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Lane
Lane, JD, CFP, MBA, CRPS
Category: Tax
Satisfied Customers: 12679
Experience:  Law Degree, specialization in Tax Law and Corporate Law, CFP and MBA, Providing Financial & Tax advice since 1986
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I have a question regarding completing the IRS Insolvency

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Hello, I have a question regarding completing the IRS Insolvency Worksheet to make cancellation of debt (student loan interest) tax free.On Line 34, it says Value of Investment In a Business. If my client owns an S-Corp, would I need to enter a figure on this line??? If so, what figure would I report?On Line 12, it says just business debt for sole prop or partner so I assume this is n/a since their business is an s-corp. Please confirm my thinking on that one.Thanks, I've never completed this form so want to make sure I am advising them correctly.

Hi. My name's Lane. I can help you with this.

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The value of the S-corp that IRS wants to see is a willing buyer would pay. (What the taxpayer could get out of the business to pay off the tax debt in this case). There are several ways of estimating this. Capitalizing income is the method that is most universally accepted.

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If you don't have an index of published Cap rates for like kind businesses you can look at sales of like-kind businesses and what they sold for as a product of their profit.

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Example; Company A, with 100,000 of profit each year (including shareholder/employee salary) sells for 700,000. The cap rate there is 100,000 / 700,000 = `14.2%

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Regarding the loan, if it's an S-Corp liability, it would affect what the owner can get out of the business (a loan would lower that net sales price). If the loan is a personal obligation (recourse debt to the taxpayer, becasue the owner personally guaranteed the loan) it would be broken out as a personal liability, with the full sales price of the S-Corp - minus any OTHER S-Corp debt - being listed, while the personally guaranteed loan lowers the net worth as a separate item.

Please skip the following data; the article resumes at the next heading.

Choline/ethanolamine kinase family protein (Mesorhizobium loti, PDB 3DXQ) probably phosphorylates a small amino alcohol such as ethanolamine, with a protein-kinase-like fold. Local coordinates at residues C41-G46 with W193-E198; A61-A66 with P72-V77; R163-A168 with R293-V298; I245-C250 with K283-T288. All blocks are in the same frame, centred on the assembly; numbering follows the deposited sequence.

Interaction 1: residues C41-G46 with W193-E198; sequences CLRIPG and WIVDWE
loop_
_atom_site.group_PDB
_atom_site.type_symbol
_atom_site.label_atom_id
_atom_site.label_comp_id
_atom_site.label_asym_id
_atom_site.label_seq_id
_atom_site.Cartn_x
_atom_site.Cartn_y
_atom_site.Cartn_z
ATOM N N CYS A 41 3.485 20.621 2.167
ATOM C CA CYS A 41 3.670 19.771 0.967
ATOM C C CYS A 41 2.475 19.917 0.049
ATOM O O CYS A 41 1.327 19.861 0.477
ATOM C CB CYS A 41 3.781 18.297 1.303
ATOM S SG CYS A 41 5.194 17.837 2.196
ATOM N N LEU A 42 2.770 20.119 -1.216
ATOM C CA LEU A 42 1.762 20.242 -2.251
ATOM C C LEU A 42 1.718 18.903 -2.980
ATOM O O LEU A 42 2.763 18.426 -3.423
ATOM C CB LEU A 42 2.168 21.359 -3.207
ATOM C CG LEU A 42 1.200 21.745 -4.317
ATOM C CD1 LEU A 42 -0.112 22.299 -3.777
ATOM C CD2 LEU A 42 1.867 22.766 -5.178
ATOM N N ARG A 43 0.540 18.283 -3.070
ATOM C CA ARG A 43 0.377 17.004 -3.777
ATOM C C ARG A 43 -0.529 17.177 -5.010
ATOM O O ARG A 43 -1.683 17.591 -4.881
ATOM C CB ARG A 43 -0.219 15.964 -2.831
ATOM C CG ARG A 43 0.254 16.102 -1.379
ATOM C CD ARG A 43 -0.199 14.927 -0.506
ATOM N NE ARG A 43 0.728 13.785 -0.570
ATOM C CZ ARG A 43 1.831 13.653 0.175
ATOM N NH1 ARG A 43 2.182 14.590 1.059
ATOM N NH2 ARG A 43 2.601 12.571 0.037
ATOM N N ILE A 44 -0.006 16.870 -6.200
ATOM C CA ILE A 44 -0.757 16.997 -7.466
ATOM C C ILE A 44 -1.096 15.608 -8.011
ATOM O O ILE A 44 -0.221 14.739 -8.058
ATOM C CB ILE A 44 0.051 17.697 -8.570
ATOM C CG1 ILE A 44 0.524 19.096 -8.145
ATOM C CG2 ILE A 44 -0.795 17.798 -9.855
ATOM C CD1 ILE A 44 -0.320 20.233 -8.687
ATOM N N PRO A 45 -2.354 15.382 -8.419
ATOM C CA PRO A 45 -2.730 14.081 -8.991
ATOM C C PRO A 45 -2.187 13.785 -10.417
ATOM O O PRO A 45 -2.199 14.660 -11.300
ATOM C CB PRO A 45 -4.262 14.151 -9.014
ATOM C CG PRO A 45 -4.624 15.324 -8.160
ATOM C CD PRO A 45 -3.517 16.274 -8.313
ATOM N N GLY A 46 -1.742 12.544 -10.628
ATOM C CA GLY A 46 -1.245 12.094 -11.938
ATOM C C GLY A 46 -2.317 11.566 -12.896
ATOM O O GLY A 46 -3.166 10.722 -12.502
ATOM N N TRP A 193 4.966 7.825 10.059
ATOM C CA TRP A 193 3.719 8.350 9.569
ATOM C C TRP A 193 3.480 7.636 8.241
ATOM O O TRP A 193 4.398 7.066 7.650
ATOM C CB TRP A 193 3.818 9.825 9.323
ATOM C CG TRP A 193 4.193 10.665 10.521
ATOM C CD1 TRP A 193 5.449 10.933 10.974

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The bot***** *****ne is that the loan doesn't reduce net worth twice.

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If the owner feels that the best price he would get for the business is simply a selloff of assets you'd use the market value of those assets (again reduced by the liabilities of the corporation IF the liability isn't personally guaranteed).

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An appraisal of the business is another way to go (the business valuation specialist will use cap rate/market comp analysis as one of the methods to value).

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What IRS wan't to see there is a reasonable approximation of its net fair market value - again, what the taxpayer could get ot of the business when selling to a disinterested (not related) third party.

Customer: replied 2 months ago.
Wonderful, thank you so much for the explanation and assistance.I do believe my client would just sell off any assets. They are a contractor so not really a business base or anything for a potential buyer to acquire. So I should have my client come up with a fmv for all assets on the books and then reduce that amount by liabilities that are NOT personally guaranteed to come up with line 34 which is "investment in a business". Then, I would separately list any corp liabilities that ARE personally guaranteed on line 12 "business debts". Or would that go on line 14 "Other liab"??I greatly appreciate your help!

I would use the business debts line. (12)

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Thank you,

Lane

Lane and other Tax Specialists are ready to help you

Thanks much.